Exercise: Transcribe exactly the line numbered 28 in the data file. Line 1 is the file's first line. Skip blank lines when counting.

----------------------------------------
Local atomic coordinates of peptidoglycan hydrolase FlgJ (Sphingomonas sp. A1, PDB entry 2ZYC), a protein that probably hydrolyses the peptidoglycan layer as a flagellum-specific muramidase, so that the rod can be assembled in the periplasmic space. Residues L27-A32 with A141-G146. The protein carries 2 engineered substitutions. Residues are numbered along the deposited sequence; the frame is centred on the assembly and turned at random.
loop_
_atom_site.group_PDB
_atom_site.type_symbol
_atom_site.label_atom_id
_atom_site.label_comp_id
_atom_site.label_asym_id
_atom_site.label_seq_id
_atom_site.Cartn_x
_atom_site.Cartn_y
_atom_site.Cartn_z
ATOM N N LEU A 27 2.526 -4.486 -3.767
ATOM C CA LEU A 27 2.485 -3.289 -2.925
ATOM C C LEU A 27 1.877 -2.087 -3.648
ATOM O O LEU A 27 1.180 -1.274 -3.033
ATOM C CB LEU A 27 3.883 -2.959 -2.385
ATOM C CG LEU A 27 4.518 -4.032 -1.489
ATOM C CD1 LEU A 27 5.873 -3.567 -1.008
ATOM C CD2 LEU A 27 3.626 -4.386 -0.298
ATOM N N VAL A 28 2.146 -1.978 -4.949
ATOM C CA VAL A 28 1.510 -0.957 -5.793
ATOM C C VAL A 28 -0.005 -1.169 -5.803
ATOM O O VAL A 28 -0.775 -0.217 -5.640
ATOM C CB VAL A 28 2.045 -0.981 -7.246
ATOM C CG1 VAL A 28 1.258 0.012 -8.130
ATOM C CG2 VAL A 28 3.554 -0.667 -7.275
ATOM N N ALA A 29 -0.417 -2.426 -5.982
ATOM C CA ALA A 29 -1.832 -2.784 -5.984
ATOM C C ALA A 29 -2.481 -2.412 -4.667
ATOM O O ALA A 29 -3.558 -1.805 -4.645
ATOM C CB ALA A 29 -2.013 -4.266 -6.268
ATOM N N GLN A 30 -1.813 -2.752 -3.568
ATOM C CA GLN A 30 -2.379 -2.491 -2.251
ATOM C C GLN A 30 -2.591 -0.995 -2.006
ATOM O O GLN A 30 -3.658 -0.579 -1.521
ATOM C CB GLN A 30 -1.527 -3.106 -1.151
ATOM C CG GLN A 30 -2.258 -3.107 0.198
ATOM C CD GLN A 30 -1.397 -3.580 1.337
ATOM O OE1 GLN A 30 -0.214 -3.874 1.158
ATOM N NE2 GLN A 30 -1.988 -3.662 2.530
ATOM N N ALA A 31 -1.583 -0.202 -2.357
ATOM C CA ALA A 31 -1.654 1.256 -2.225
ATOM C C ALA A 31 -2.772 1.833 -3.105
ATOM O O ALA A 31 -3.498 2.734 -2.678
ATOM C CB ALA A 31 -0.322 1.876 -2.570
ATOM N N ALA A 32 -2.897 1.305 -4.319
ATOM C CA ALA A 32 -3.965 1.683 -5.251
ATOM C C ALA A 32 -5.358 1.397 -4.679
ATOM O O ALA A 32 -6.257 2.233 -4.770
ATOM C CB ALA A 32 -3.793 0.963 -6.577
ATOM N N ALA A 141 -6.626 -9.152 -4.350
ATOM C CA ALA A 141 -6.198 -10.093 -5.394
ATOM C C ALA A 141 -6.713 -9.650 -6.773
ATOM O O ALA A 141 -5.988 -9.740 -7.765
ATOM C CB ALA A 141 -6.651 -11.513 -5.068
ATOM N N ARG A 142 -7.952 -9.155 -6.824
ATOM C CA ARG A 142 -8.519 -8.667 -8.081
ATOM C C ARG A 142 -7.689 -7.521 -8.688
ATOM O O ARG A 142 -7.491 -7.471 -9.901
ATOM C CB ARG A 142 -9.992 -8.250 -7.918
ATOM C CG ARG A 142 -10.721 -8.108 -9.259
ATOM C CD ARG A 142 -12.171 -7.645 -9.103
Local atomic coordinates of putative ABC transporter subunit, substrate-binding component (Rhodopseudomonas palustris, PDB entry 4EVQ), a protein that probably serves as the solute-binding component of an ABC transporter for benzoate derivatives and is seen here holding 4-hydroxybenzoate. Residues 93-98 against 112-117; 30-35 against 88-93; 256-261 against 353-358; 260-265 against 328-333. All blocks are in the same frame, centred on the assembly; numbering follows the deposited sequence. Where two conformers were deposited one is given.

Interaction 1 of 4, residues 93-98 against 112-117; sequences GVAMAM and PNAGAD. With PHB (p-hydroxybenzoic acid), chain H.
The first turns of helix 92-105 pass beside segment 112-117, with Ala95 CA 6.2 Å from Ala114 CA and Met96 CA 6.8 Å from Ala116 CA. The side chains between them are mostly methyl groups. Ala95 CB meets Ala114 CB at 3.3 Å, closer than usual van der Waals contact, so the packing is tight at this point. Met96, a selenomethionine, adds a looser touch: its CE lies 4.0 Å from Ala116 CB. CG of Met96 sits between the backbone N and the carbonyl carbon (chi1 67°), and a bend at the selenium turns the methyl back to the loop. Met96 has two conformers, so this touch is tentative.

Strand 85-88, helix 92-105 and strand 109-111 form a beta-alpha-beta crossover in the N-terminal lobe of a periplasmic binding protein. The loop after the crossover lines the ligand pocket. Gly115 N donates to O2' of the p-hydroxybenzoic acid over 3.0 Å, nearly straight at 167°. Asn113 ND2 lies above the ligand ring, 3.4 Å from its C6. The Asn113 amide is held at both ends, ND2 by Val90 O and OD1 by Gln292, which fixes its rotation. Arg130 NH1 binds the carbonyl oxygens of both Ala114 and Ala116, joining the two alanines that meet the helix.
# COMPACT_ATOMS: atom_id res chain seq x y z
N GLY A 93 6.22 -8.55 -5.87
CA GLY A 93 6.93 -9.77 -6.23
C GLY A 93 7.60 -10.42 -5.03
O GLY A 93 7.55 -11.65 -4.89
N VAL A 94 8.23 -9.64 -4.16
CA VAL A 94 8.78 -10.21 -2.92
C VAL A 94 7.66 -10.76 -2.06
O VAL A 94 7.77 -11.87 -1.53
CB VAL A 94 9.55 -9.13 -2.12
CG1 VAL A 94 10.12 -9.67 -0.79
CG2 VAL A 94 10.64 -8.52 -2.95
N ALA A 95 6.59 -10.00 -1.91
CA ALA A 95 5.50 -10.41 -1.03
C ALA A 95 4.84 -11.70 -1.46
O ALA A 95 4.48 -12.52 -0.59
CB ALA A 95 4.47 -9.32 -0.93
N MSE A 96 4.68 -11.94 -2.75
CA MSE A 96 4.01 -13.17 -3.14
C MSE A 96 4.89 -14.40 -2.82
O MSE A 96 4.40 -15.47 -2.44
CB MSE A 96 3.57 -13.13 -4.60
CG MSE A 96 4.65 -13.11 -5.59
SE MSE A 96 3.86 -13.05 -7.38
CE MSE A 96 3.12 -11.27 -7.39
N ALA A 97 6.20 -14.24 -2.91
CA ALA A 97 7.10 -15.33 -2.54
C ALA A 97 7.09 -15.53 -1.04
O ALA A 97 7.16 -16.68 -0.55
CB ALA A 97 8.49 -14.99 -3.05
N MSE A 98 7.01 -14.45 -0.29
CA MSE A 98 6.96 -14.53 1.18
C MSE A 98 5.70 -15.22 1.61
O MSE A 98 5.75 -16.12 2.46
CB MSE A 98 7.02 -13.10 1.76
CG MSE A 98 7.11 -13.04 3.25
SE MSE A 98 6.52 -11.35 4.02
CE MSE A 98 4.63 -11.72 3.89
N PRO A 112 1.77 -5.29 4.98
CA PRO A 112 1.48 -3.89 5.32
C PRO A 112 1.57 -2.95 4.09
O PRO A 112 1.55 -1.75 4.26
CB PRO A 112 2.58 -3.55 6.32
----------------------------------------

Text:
ATOM C CA ALA A 29 -1.832 -2.784 -5.984